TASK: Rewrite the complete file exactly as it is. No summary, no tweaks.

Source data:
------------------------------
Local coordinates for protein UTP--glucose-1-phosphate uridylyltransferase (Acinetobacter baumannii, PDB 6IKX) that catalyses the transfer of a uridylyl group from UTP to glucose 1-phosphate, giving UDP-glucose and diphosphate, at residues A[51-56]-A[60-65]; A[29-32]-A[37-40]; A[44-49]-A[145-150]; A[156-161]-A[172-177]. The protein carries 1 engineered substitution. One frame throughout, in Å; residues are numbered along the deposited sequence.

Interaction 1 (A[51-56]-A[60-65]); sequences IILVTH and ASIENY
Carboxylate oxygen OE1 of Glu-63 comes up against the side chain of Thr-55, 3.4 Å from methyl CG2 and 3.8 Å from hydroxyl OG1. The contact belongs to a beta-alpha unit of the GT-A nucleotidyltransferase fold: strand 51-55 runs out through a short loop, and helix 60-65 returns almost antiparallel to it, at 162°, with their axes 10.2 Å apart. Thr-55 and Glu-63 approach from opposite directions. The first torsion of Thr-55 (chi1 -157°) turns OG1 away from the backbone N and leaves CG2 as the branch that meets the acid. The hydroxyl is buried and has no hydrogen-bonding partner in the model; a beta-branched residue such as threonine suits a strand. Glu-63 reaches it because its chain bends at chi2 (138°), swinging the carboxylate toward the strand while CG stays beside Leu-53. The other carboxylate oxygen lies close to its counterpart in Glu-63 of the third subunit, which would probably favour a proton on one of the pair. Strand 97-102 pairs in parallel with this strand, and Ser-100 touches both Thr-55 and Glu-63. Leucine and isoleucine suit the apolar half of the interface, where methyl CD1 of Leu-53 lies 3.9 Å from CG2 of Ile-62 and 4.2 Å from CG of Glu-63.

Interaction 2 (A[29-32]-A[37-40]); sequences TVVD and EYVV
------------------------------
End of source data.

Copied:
Local coordinates for protein UTP--glucose-1-phosphate uridylyltransferase (Acinetobacter baumannii, PDB 6IKX) that catalyses the transfer of a uridylyl group from UTP to glucose 1-phosphate, giving UDP-glucose and diphosphate, at residues A[51-56]-A[60-65]; A[29-32]-A[37-40]; A[44-49]-A[145-150]; A[156-161]-A[172-177]. The protein carries 1 engineered substitution. One frame throughout, in Å; residues are numbered along the deposited sequence.

Interaction 1 (A[51-56]-A[60-65]); sequences IILVTH and ASIENY
Carboxylate oxygen OE1 of Glu-63 comes up against the side chain of Thr-55, 3.4 Å from methyl CG2 and 3.8 Å from hydroxyl OG1. The contact belongs to a beta-alpha unit of the GT-A nucleotidyltransferase fold: strand 51-55 runs out through a short loop, and helix 60-65 returns almost antiparallel to it, at 162°, with their axes 10.2 Å apart. Thr-55 and Glu-63 approach from opposite directions. The first torsion of Thr-55 (chi1 -157°) turns OG1 away from the backbone N and leaves CG2 as the branch that meets the acid. The hydroxyl is buried and has no hydrogen-bonding partner in the model; a beta-branched residue such as threonine suits a strand. Glu-63 reaches it because its chain bends at chi2 (138°), swinging the carboxylate toward the strand while CG stays beside Leu-53. The other carboxylate oxygen lies close to its counterpart in Glu-63 of the third subunit, which would probably favour a proton on one of the pair. Strand 97-102 pairs in parallel with this strand, and Ser-100 touches both Thr-55 and Glu-63. Leucine and isoleucine suit the apolar half of the interface, where methyl CD1 of Leu-53 lies 3.9 Å from CG2 of Ile-62 and 4.2 Å from CG of Glu-63.

Interaction 2 (A[29-32]-A[37-40]); sequences TVVD and EYVV